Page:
What is a child placing agency?
If the court deems it necessary, children are removed from their homes and placed under the care of the Department of Family & Protective Services (DFPS or CPS), which then works alongside private child placing agencies (CPAs) to find temporary foster/kinship homes. CPAs contract with DFPS to provide safe, nurturing foster homes. There is no cost to getting trained and licensed through a CPA.
Why are children placed in foster care?
Children are placed in foster care in response to allegations of severe neglect, physical/emotional abuse, and/or sexual abuse. Children may be placed with relatives (kinship) or emergency placements while an investigation is pending. Others are placed in foster homes. Unfortunately, due to a shortage of licensed foster homes, older children may temporarily stay at CPS offices or get admitted to residential treatment centers (RTCs) or group homes in the area.
What is the legal process for children in foster care?
Having placed a child in foster care, DFPS will continue to assess what is in the best interest of the child. Children may be reunited with their biological families (usually following a “service plan,” whereby the biological parents demonstrate the ability to provide safe and nurturing care). Alternatively, an extended family member or close friend may be willing to assume responsibility for the child (this is called kinship care). Otherwise, the child will remain in foster care, becoming adoptable if/when the court terminates biological parental rights. Typically, a child’s case will last 15-18 months, but any number of factors may prolong or abbreviate the process.
Do I have any control over which children are placed in my home?
During the licensing process, prospective foster parents are permitted to submit preferences with regard to age, gender, ethnicity, and level of care (basic, moderate, or specialized). Once licensed, your agency will match children based on your preferences. And ultimately, the foster home makes the final decision before each and every placement.
Do I have to be married or a stay-at-home parent to foster?
No. There is no requirement that a foster parent be married or stay-at-home. However, as with any other parenting circumstance, arrangements must be made for taking children to daycare, school, medical/dental appointments, etc.
Do I have to own a home to become a foster/adoptive parent?
No. There is no requirement that foster parents own a home. However, moving to a new home while fostering requires an update to your home study. Foster children must have adequate living space as required by the DFPS Minimum Standards.
How much does it cost to foster?
Aside from miscellaneous costs during the licensing process (background checks, fingerprinting, TB testing, fire inspection, CPR certification, etc), foster care is inexpensive. Licensed foster families are given a monthly stipend based on their foster child’s level of care. Children are also provided with medical and dental insurance through Medicaid and qualify for nutritional assistance through WIC. Additional resources may be available depending upon the needs of the foster family (i.e. day care, transportation, etc).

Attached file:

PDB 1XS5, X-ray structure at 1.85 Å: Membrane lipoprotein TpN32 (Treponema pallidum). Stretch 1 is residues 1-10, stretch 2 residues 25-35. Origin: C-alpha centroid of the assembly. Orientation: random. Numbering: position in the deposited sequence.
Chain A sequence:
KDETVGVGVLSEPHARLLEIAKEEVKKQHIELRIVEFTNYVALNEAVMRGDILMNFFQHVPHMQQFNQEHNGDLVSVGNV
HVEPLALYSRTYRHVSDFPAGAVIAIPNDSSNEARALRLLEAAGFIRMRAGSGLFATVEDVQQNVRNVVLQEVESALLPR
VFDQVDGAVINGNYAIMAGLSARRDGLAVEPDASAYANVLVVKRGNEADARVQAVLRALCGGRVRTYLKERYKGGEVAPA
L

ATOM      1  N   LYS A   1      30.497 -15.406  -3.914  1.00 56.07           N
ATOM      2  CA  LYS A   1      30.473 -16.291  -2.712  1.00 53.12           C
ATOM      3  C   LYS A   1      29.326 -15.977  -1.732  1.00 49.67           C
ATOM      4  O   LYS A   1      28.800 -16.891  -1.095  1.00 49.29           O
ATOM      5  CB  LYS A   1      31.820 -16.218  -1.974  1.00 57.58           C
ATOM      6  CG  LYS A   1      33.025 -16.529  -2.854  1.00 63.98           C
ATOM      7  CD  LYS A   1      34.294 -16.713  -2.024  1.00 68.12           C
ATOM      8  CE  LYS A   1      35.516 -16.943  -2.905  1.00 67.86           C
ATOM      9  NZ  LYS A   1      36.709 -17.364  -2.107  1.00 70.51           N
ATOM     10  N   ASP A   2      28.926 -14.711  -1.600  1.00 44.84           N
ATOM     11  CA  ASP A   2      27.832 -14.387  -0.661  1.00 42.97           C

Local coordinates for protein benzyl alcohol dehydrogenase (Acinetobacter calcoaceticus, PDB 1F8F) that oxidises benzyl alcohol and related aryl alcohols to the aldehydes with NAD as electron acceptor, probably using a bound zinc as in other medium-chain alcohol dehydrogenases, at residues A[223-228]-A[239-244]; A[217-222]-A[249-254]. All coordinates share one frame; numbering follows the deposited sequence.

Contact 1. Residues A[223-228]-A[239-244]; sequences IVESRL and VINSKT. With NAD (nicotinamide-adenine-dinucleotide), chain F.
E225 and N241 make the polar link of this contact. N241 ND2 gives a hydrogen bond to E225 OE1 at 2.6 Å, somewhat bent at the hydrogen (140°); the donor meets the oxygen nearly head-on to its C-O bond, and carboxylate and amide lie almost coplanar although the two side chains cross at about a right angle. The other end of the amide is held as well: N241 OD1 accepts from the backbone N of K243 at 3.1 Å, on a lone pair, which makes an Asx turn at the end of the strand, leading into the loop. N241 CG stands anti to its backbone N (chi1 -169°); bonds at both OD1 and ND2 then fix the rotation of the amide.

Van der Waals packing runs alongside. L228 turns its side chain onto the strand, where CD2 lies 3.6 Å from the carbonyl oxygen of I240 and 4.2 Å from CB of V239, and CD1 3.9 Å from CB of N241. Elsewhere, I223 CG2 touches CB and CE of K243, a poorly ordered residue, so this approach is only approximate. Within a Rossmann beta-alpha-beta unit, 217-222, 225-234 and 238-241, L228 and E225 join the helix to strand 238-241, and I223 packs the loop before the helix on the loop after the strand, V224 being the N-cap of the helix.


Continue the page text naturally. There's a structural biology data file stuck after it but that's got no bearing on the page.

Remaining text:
How much does it cost to adopt through foster care?
The cost to adopt through foster care is minimal. In most cases, the adoptive family will qualify for State subsidy, which covers all legal fees, grants health care coverage, and offers a monthly stipend.
What is the likelihood that I will be able to adopt through the foster care system?
The primary goal for children in foster care is family preservation and reunification. When reuniting with biological family is no longer an option, there may be an opportunity to adopt a child through the foster care system. If you are considering foster care as a means of growing your family through adoption, we gently recommend examining your motivations. Children in foster care need loving families who will support them and put their needs first, even if it means reunification with biological family. In other words, foster families are called upon to assume a degree of unpredictability, and there is no guarantee that you will be able to adopt your foster child.
That said, at any given moment, there are hundreds of children in Houston’s foster system who are awaiting adoption.
What are the responsibilities of a foster parent?
Foster parents are expected to provide daily care, nurture, and support to children in your home. This includes advocating for children in their schools and communities, acting as a positive role model, and helping children to learn the life skills necessary to thrive in adulthood.
Foster parents are required to keep up-to-date documentation for the children placed in their home, informing caseworkers of progress, adjustments, and any problems that may arise, including illnesses, accidents, or the need for some sort of therapy.
In addition, we encourage foster parents to pursue relationship with biological family members (if/when wise and appropriate) and work with caseworkers to see families preserved and children reunited with their biological parents.
What ongoing support or training is available for foster/adoptive parents?
Most CPAs provide ongoing support and training for their foster families. In addition, some nonprofits and faith-based communities in Houston are committed to making sure families are well-supported and thriving. There are a growing number of support groups, parents’ night outs, resource closets, TBRI trainings, and other helpful resources. Email us, and we’d be happy to get you connected to resources in your area.